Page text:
Willpower, that's the key.
Reader's Digest commends us for the honesty of Filipinos, or at least the respondents of the survey.
"A full 95 percent of Filipinos say they enjoy good food, and 82 percent admit to simply not having the willpower to resist it. Indeed, only 38 percent have even tried to lose weight."
While there's such a thing as excessive eating, or gluttony as some would call it, there's no such thing as too much smoking. Nicotine addiction is still addiction; smoking is excessive in itself.
I didn't take up smoking because I wanted to lose weight. I got hooked, nay, addicted to nicotine when I took my first puff at 16, while still at secondary school.
I admit I was afraid to stop because some literature says I will gain weight. And I don't think I'd like myself looking old and fat.
And according to the survey, the Philippines and Germany share the pervasive "notion that excess pounds can leave you wedged into a dead end in the office."
It is in India, however, were the notion of being "overweight can "seriously interfere" with career advancement."
The survey said that "41 percent of dieters there say they were motivated by a desire to be promotable."
"And this is one of the few instances where men (52 percent) feel greater pressure to trim down than women (31 percent)."
This is not a diatribe to justify what I consider a costly and deadly habit that I have long been planning to stop, especially for the sake of my daughters.
Hopefully, after this post, I can go cold turkey.
I think my daughters will like better a fat but healthy and strong-willed father than a sexy ashtray-breath and lung cancer-riddled one better.


I’M coming out of holiday lethargy but I still pinch myself to realize vacation’s over.

I think this usually happens after throwing, along with caution to the wind, all thoughts of work and plunge into a looong vacation with people enjoyable to spend time with.

My hiatus from writing began Christmas eve, and didn’t end until after last year’s alcohol vaporized from my breath.

I realized something was wrong when I sat in front of an LCD screen and froze. My brain ultimately failed to send signals to my fingers.

Writer’s block –in this case, reporter’s rustiness– has set in. Even attempting to blog failed to stir up the Anne Frank in me.

I realized it was going to be one of those days when a journalist stops from what he or she does best and gets bested in the process.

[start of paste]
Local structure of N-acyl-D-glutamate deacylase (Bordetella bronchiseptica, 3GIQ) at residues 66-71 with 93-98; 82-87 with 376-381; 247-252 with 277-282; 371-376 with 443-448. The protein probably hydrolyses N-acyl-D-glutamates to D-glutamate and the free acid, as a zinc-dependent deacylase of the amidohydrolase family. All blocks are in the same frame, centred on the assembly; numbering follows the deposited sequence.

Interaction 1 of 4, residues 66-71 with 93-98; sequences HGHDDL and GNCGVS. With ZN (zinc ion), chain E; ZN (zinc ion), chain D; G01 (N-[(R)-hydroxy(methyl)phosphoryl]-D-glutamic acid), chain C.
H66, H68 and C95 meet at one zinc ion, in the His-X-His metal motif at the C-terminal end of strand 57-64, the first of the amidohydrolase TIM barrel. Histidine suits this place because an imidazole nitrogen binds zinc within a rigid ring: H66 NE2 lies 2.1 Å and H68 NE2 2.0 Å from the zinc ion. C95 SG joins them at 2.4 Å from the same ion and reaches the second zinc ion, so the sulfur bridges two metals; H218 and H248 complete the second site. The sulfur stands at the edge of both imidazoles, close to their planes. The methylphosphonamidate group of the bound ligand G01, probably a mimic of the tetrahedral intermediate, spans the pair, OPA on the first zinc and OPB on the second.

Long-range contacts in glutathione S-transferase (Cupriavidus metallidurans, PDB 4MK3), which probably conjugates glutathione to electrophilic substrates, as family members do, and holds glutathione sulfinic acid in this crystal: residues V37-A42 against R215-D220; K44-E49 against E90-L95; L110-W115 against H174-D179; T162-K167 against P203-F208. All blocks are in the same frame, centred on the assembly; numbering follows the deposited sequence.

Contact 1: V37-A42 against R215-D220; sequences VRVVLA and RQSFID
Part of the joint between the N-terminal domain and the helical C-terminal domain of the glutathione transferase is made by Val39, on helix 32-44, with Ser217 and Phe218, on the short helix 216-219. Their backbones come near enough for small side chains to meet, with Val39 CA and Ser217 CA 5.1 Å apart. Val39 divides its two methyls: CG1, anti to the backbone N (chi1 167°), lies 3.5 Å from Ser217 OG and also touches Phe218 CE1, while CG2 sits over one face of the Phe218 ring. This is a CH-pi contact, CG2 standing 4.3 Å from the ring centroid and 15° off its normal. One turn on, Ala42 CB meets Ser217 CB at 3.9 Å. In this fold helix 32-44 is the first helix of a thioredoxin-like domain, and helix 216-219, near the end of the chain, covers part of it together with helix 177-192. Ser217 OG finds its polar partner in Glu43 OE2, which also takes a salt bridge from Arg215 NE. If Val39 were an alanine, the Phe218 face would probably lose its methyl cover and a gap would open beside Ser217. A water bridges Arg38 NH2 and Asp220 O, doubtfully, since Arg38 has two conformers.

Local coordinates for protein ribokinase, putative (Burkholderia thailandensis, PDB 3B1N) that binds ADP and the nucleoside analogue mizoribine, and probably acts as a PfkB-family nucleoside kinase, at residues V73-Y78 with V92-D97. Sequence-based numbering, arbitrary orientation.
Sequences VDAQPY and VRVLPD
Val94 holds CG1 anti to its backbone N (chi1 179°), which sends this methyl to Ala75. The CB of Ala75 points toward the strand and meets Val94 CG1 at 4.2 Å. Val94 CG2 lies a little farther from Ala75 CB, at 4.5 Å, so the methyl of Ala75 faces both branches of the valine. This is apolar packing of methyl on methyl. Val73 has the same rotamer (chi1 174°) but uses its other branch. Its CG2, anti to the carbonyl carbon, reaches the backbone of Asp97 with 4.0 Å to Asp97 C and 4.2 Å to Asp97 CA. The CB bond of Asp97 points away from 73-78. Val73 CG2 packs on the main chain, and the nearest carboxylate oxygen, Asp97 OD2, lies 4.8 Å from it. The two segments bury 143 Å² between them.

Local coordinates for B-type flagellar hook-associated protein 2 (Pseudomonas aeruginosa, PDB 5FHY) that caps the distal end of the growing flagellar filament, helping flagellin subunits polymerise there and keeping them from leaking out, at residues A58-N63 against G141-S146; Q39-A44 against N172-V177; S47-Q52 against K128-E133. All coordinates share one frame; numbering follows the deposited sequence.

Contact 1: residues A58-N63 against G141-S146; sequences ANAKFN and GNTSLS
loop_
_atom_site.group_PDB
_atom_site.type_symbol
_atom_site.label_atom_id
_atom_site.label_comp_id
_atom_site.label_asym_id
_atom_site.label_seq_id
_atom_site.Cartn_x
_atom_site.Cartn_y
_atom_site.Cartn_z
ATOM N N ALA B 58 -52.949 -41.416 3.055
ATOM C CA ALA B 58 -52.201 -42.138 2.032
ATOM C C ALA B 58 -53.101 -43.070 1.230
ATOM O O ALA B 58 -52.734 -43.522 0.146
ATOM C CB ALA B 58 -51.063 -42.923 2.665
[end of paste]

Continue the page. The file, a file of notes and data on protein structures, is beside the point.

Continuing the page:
I recalled the time when I was working for the defunct Today newspaper when colleague VG and I vied for who can churn out the most stories in a day. He won with five, a record we both failed to trump up for five years.

My second biggest fear –the first is getting my hands chopped– roared its head: the inability to write.

So I dug out the reliable formula: read, walk and talk.

I returned to Michael Connelly’s Crime Beat, a collection of stories from his days as a reporter for the LA Times before penning several best-selling fiction novels.

I tried to finish Nutcracker by 40-year writer and journalist for Life magazine Shana Alexander about the murder of Mormon and multi-millionaire Franklin Bradshaw. Halfway there.

Both books, though published years ago, became the anvil where the first sparks of inspiration flew.

Connelly’s incisive crime reportage stoked the reason why I chose journalism as a career. Alexander’s narrative of spending Sundays with fellow journalists reminded me how colleagues in the industry like VG, Arnold, and Boojie has helped nurture the profession.

As I read, I jotted down sentences that jump out from the pages.

I thumbed through a pocket dictionary to find meaning of words these authors intimated to me.

By the end of the first week after the new year began every sunrise was a cause for celebration. I was alive again: ready to pound the streets, to “comfort the afflicted and afflict the comfortable” as journalist Finley Peter Dunne was credited to have said.

Halfway there.

Nonetheless, reading has proven once more its redeeming role in a journalist’s life.